# How much weight can a cardboard of size $n \times m$ hold? [closed]

I am interested in knowing how much weight a piece of cardboard can hold in proportion to it's size.

Suppose we have independent variables $$x$$ and $$y$$ corresponding to length and width and that these two vectors are in $$\mathbb{R}^2$$. Then I think (could be wrong) the formula would be

$$f(x,y) = \lambda_1 x + \lambda_2 y$$ where $$\lambda_1 = \lambda_2$$ if the piece of cardboard has square dimension.

However I am kind of stuck from here because I don't know how to get the $$\lambda$$ scalars to complete the formula. I tried looking online and there doesn't appear to be a general formula (surprised because cardboard is so common in our lives). Does anyone have any insight into figuring out this problem?

edit: the weight is assumed to be evenly distributed

• Your best would be to run trials with varying $x$ and $y$ then interpolate to get a multivariable function $f$
– user28616
Mar 19 at 18:27
• You still need to account for how the load is distributed in the cardboard. A 12" x 12" square could hold a 5 lbs plate no problem, but put a tack on the bottom of the plate it will cut through your cardboard. Are you evenly loading the entire surface or part of it? Then it becomes a question of shear stress.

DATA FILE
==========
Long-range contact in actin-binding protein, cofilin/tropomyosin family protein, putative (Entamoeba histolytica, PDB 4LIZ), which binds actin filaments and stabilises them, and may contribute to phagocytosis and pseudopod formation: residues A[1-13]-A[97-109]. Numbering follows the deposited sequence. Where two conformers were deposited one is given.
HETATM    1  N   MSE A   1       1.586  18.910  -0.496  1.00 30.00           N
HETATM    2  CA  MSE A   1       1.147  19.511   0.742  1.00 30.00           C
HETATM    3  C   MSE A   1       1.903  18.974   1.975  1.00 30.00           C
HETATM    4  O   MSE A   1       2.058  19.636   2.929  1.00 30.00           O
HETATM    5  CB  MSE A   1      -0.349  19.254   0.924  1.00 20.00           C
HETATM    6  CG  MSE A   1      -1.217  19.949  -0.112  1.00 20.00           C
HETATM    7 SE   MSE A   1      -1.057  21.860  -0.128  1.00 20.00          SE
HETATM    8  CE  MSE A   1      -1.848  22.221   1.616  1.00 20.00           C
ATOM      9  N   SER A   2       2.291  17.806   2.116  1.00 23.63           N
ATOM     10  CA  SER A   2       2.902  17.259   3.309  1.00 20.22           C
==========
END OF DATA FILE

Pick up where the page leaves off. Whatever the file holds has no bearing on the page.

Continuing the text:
– jko
Mar 19 at 18:32
• oh I forgot to mention it, the weight is assumed to be evenly distributed. I added that to my post, thanks! Mar 19 at 18:35
• And how is the box supported? All around, or just on two ends (like a person carrying with two hands)?
– Wasabi
Mar 19 at 18:52
• Two cardboard layers with a wavy filling? Spacing? Filling angles? Mar 19 at 18:59